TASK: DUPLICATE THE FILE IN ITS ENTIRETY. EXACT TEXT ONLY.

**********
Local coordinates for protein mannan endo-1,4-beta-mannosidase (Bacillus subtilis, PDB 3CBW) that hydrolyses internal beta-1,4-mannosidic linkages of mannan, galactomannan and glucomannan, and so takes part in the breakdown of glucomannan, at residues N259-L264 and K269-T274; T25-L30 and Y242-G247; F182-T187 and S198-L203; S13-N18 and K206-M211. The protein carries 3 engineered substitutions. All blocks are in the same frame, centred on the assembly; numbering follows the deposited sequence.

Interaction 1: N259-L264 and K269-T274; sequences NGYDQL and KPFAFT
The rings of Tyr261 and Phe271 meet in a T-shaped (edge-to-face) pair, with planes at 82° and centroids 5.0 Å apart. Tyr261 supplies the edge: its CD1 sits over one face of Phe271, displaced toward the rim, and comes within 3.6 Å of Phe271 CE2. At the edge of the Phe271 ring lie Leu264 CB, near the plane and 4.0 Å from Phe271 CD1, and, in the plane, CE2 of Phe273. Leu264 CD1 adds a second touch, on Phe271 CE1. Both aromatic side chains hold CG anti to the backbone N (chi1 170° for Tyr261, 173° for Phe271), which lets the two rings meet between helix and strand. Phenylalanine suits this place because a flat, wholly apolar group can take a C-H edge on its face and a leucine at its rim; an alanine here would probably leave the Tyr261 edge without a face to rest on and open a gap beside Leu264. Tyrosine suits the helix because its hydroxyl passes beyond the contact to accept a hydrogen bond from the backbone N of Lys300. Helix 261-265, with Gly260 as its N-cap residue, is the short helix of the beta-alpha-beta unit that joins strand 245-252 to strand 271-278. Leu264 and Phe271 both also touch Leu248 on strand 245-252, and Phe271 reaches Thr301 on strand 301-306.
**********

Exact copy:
Local coordinates for protein mannan endo-1,4-beta-mannosidase (Bacillus subtilis, PDB 3CBW) that hydrolyses internal beta-1,4-mannosidic linkages of mannan, galactomannan and glucomannan, and so takes part in the breakdown of glucomannan, at residues N259-L264 and K269-T274; T25-L30 and Y242-G247; F182-T187 and S198-L203; S13-N18 and K206-M211. The protein carries 3 engineered substitutions. All blocks are in the same frame, centred on the assembly; numbering follows the deposited sequence.

Interaction 1: N259-L264 and K269-T274; sequences NGYDQL and KPFAFT
The rings of Tyr261 and Phe271 meet in a T-shaped (edge-to-face) pair, with planes at 82° and centroids 5.0 Å apart. Tyr261 supplies the edge: its CD1 sits over one face of Phe271, displaced toward the rim, and comes within 3.6 Å of Phe271 CE2. At the edge of the Phe271 ring lie Leu264 CB, near the plane and 4.0 Å from Phe271 CD1, and, in the plane, CE2 of Phe273. Leu264 CD1 adds a second touch, on Phe271 CE1. Both aromatic side chains hold CG anti to the backbone N (chi1 170° for Tyr261, 173° for Phe271), which lets the two rings meet between helix and strand. Phenylalanine suits this place because a flat, wholly apolar group can take a C-H edge on its face and a leucine at its rim; an alanine here would probably leave the Tyr261 edge without a face to rest on and open a gap beside Leu264. Tyrosine suits the helix because its hydroxyl passes beyond the contact to accept a hydrogen bond from the backbone N of Lys300. Helix 261-265, with Gly260 as its N-cap residue, is the short helix of the beta-alpha-beta unit that joins strand 245-252 to strand 271-278. Leu264 and Phe271 both also touch Leu248 on strand 245-252, and Phe271 reaches Thr301 on strand 301-306.